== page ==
My series of articles is designed to help blow away myths that seem to be prevalent in our industry.
This article looks at how attention to detail, which I am often told is not a trait of negotiators, can make transactions fly and pipeline conversions more reliable.
If you enjoy cars like I do, you may have enjoyed watching the BBC’s recent live coverage of just how modern-day Minis are put together at Cowley in Oxford.
It proved to me that British car manufacturing is far from dead, and more than anything else, the attention to detail that goes into every model is constant, and exacting.
Another thing that came across to me was that they didn’t build a batch of white cars and then a batch of red ones: each car coming off the production line was being built specifically to order, to satisfy the specific needs of the buyer.
It made me realise just how much information the car industry collects so they can complete the order exactly to the customer’s specification – and it got me thinking about the way we sell properties
When I first started work (over 40 years ago), one of the first things that I learned about was the sales memorandum – and in the last 40 years this form has barely changed.
It is very basic and due to its design it doesn’t require the author to provide the level of detail we need to get cases started quickly.
To put this into context, I am reasonably certain that if I was to pop into my local BMW dealer to buy one of the new 7 Series which costs over £80,000, there would be the need to record a number of very basic things:
They would want to know exactly who I am – and verify my identity.
I think recording my surname only would be unacceptable, particularly if I was Mr Smith.
I guess they would also want to know where I live, and how best to get hold of me. Is it at my home address or elsewhere? And of course take a note of all of my telephone numbers?
After all, they probably want to keep me updated with the car’s ongoing build and delivery date.
As important would be just how much deposit I was going to pay, by when, and how – actually nothing will happen till I have proof that I could pay for the car on delivery.
I can imagine the response if I was to say I was paying with cash, and if instead I had to part exchange my existing car, the salesman would want to establish its value, and whether there is any equity left after having paid off any finance. And what of the balance – how is that being paid?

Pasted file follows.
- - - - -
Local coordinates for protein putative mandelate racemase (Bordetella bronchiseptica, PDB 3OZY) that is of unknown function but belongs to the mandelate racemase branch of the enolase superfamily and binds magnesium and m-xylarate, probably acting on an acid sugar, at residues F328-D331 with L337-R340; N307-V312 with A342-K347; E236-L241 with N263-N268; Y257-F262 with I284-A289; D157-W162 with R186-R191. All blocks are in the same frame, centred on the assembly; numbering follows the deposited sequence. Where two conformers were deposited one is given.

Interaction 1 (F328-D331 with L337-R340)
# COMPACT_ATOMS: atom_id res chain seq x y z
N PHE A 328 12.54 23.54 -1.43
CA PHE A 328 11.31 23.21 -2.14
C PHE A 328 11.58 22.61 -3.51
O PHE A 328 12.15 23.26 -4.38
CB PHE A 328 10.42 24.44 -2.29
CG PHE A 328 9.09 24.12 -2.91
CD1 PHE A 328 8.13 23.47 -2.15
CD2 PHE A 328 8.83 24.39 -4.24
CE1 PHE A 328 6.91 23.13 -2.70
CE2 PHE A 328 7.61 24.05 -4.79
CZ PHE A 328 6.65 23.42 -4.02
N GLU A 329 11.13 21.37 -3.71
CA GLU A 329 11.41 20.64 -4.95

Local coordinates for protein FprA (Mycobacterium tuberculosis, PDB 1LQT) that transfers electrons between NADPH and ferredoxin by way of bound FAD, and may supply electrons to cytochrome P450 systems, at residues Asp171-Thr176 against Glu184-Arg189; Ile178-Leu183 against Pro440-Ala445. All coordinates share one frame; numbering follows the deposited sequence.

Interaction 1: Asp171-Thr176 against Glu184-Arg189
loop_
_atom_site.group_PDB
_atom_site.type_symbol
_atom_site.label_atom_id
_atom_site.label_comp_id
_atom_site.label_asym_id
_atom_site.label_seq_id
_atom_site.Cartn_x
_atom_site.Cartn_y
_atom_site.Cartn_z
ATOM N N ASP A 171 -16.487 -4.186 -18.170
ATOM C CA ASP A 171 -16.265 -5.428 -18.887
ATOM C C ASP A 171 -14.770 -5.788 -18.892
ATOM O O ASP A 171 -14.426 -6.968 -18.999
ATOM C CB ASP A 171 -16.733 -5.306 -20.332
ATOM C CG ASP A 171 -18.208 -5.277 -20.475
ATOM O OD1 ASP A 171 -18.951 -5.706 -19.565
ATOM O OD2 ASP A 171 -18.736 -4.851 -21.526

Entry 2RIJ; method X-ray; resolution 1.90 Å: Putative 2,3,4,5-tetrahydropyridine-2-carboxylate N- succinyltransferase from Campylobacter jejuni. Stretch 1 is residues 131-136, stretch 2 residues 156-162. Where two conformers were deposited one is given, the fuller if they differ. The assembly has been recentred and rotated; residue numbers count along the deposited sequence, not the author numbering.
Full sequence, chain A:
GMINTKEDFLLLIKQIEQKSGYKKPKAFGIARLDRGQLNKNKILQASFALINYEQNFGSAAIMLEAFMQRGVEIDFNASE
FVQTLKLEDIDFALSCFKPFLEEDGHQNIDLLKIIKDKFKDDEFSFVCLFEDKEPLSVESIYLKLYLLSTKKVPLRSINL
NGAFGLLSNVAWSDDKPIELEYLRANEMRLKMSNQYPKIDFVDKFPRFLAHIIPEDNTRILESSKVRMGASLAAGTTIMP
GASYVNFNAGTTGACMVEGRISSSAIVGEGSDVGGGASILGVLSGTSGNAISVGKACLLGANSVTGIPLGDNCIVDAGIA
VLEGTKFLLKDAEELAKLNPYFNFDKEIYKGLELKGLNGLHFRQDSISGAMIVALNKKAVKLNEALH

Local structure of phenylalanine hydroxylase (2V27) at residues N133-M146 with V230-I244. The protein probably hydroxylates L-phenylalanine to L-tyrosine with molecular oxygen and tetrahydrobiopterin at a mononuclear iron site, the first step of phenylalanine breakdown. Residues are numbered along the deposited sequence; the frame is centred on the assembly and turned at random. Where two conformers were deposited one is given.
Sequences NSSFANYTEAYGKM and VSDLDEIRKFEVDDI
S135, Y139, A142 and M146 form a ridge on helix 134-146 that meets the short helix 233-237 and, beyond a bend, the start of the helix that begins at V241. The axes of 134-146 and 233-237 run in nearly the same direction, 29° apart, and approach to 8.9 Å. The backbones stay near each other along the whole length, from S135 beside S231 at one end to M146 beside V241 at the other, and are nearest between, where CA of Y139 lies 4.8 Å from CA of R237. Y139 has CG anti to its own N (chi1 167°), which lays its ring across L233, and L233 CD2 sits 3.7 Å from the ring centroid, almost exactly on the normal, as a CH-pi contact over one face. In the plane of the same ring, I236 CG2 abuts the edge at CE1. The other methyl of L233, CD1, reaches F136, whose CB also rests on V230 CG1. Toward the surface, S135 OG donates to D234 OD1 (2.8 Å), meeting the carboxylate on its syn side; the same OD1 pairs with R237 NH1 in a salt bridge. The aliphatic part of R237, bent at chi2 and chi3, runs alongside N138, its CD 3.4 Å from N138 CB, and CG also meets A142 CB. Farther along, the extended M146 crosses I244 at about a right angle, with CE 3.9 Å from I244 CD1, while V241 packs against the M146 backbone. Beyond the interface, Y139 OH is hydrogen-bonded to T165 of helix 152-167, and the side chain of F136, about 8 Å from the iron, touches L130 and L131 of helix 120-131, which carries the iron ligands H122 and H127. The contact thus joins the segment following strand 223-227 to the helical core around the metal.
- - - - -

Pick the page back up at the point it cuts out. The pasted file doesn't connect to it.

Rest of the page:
Not until the salesman is entirely satisfied will the car be ordered, and his signature be applied at the bottom of the form.
By now you can probably guess the initial problems with today’s Sales Memos, and remember it’s these deals that are in your pipeline, and in your exchange predictions.
Let’s be honest, and I don’t need reminding, that in the last 40 years life has changed and agents are now dealing with issues that were rare or not even conceived back in the 1970s.
Back then divorce was less common, and co-habitation was rare. Property bought as a buy-to-let was virtually unheard of and even ‘Right to Buy’ was 15 years in the future.
New flats or houses with a 99-year lease were easy to sell – almost as if it they were freehold – but today anything with a lease dipping below 99 years flags as a problem for mortgage companies as it undoubtedly affects the property’s value.
And with leasehold now representing nearly 30% of transactions, it is very disappointing that the forms and procedures used in the property sector haven’t been updated to reflect the complexity of the information needed for such cases.
I am currently working with a select group of estate agents to try and implement a much more detailed “Transaction Information Document” to provide us with the detailed information we all need – much of which is already known by the agent but rarely finds its way to us.
In my view, collecting and sharing as much detail as possible at the outset of a case could well take a week or two out of the transaction.
Deals would go through more quickly, and the conversion of pipeline would increase substantially. And let’s be honest, if a car sales man can get it right, then so can we.
Sales negotiators handle transactions worth much more than the value of a car, and so if we’re to be praised for raising the standards and reputation of estate agents and conveyancers, then we need to get those devilish details right.
P.S. Last Friday, I heard that Tony Pidgeley of Berkeley Homes still signs off every transaction that his company books. Perhaps other business owners might want to do the same.